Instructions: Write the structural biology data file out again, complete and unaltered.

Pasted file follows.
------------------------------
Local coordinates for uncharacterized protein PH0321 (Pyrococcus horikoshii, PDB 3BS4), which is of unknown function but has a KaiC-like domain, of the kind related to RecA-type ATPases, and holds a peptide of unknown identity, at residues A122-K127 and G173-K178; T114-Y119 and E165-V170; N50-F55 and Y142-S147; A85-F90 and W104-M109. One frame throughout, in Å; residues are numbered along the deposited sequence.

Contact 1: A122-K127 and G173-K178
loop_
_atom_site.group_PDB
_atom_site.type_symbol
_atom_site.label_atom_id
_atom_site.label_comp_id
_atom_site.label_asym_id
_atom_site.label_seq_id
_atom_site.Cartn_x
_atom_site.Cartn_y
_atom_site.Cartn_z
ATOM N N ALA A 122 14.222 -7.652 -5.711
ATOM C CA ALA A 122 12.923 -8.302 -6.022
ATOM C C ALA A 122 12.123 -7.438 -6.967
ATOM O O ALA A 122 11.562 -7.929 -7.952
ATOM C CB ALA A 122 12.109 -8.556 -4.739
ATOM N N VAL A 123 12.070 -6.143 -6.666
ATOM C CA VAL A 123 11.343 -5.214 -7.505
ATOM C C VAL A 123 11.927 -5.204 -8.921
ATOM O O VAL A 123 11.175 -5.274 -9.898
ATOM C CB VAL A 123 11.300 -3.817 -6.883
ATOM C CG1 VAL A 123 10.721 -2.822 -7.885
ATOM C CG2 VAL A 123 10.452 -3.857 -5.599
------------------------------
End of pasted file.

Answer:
Local coordinates for uncharacterized protein PH0321 (Pyrococcus horikoshii, PDB 3BS4), which is of unknown function but has a KaiC-like domain, of the kind related to RecA-type ATPases, and holds a peptide of unknown identity, at residues A122-K127 and G173-K178; T114-Y119 and E165-V170; N50-F55 and Y142-S147; A85-F90 and W104-M109. One frame throughout, in Å; residues are numbered along the deposited sequence.

Contact 1: A122-K127 and G173-K178
loop_
_atom_site.group_PDB
_atom_site.type_symbol
_atom_site.label_atom_id
_atom_site.label_comp_id
_atom_site.label_asym_id
_atom_site.label_seq_id
_atom_site.Cartn_x
_atom_site.Cartn_y
_atom_site.Cartn_z
ATOM N N ALA A 122 14.222 -7.652 -5.711
ATOM C CA ALA A 122 12.923 -8.302 -6.022
ATOM C C ALA A 122 12.123 -7.438 -6.967
ATOM O O ALA A 122 11.562 -7.929 -7.952
ATOM C CB ALA A 122 12.109 -8.556 -4.739
ATOM N N VAL A 123 12.070 -6.143 -6.666
ATOM C CA VAL A 123 11.343 -5.214 -7.505
ATOM C C VAL A 123 11.927 -5.204 -8.921
ATOM O O VAL A 123 11.175 -5.274 -9.898
ATOM C CB VAL A 123 11.300 -3.817 -6.883
ATOM C CG1 VAL A 123 10.721 -2.822 -7.885
ATOM C CG2 VAL A 123 10.452 -3.857 -5.599